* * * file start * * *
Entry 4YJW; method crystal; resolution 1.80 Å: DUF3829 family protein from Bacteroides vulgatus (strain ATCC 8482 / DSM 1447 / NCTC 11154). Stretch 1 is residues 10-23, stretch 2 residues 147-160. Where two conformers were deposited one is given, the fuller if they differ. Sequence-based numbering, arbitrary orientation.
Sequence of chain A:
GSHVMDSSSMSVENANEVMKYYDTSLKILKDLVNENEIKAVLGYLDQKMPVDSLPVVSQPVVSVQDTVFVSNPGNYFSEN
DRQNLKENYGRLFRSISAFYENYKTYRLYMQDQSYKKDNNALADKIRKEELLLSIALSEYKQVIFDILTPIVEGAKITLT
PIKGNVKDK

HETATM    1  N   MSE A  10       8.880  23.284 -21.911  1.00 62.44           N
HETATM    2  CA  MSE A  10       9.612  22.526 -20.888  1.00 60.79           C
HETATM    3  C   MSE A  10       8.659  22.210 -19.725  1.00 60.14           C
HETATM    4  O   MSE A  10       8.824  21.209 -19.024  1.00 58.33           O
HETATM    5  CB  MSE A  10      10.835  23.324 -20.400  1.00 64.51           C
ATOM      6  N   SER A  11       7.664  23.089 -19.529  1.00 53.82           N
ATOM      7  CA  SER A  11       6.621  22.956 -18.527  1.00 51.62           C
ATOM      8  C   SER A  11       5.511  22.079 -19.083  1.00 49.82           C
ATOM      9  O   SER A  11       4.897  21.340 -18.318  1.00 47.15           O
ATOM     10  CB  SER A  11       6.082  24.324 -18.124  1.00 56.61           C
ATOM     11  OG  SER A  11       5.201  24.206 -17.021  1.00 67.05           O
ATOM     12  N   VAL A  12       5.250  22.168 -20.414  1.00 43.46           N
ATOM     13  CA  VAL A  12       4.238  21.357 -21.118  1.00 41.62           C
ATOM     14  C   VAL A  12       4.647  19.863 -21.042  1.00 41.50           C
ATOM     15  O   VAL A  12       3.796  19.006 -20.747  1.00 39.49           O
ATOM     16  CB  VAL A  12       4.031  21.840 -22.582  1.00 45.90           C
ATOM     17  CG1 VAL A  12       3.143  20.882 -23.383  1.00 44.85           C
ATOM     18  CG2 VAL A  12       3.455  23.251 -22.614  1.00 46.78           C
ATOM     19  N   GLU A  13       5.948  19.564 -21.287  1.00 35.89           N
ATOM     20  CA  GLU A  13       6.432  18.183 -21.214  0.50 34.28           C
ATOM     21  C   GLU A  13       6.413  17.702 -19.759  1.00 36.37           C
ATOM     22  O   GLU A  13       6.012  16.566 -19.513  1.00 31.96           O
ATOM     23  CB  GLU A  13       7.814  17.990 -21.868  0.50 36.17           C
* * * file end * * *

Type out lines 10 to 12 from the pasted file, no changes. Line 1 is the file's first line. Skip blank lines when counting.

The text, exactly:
HETATM    5  CB  MSE A  10      10.835  23.324 -20.400  1.00 64.51           C
ATOM      6  N   SER A  11       7.664  23.089 -19.529  1.00 53.82           N
ATOM      7  CA  SER A  11       6.621  22.956 -18.527  1.00 51.62           C